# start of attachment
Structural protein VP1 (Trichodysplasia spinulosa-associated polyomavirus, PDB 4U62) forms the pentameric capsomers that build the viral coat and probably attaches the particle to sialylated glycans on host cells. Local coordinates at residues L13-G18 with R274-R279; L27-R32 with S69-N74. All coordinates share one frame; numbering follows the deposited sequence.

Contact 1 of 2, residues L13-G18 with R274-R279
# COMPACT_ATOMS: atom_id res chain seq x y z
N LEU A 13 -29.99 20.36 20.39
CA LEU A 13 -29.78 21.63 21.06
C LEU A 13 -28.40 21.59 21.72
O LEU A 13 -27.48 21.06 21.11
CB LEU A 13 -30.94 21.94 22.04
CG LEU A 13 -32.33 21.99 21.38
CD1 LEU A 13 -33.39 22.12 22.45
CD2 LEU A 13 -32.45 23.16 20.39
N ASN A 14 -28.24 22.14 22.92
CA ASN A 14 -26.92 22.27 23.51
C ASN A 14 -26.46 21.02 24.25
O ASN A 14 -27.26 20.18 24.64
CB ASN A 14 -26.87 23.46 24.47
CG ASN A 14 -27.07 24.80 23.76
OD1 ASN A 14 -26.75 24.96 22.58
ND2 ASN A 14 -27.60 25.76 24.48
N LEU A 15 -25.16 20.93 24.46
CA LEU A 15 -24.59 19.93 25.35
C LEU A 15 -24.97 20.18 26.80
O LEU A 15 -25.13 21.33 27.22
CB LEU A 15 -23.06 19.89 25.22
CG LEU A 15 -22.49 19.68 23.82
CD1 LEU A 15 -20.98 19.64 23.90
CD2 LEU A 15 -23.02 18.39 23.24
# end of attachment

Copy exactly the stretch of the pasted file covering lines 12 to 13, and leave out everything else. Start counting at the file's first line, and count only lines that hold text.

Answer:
N ASN A 14 -28.24 22.14 22.92
CA ASN A 14 -26.92 22.27 23.51